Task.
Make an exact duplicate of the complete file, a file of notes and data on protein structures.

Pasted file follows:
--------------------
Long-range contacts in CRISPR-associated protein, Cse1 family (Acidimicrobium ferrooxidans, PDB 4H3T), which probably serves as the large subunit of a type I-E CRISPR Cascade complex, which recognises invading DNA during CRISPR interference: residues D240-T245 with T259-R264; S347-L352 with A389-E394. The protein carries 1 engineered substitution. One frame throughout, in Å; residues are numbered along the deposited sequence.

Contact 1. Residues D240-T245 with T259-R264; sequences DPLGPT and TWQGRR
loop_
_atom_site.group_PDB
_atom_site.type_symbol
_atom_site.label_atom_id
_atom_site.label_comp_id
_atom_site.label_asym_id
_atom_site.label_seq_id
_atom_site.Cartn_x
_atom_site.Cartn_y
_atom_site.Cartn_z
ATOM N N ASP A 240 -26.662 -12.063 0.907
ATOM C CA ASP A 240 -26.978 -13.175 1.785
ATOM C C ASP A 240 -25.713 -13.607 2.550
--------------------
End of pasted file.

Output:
Long-range contacts in CRISPR-associated protein, Cse1 family (Acidimicrobium ferrooxidans, PDB 4H3T), which probably serves as the large subunit of a type I-E CRISPR Cascade complex, which recognises invading DNA during CRISPR interference: residues D240-T245 with T259-R264; S347-L352 with A389-E394. The protein carries 1 engineered substitution. One frame throughout, in Å; residues are numbered along the deposited sequence.

Contact 1. Residues D240-T245 with T259-R264; sequences DPLGPT and TWQGRR
loop_
_atom_site.group_PDB
_atom_site.type_symbol
_atom_site.label_atom_id
_atom_site.label_comp_id
_atom_site.label_asym_id
_atom_site.label_seq_id
_atom_site.Cartn_x
_atom_site.Cartn_y
_atom_site.Cartn_z
ATOM N N ASP A 240 -26.662 -12.063 0.907
ATOM C CA ASP A 240 -26.978 -13.175 1.785
ATOM C C ASP A 240 -25.713 -13.607 2.550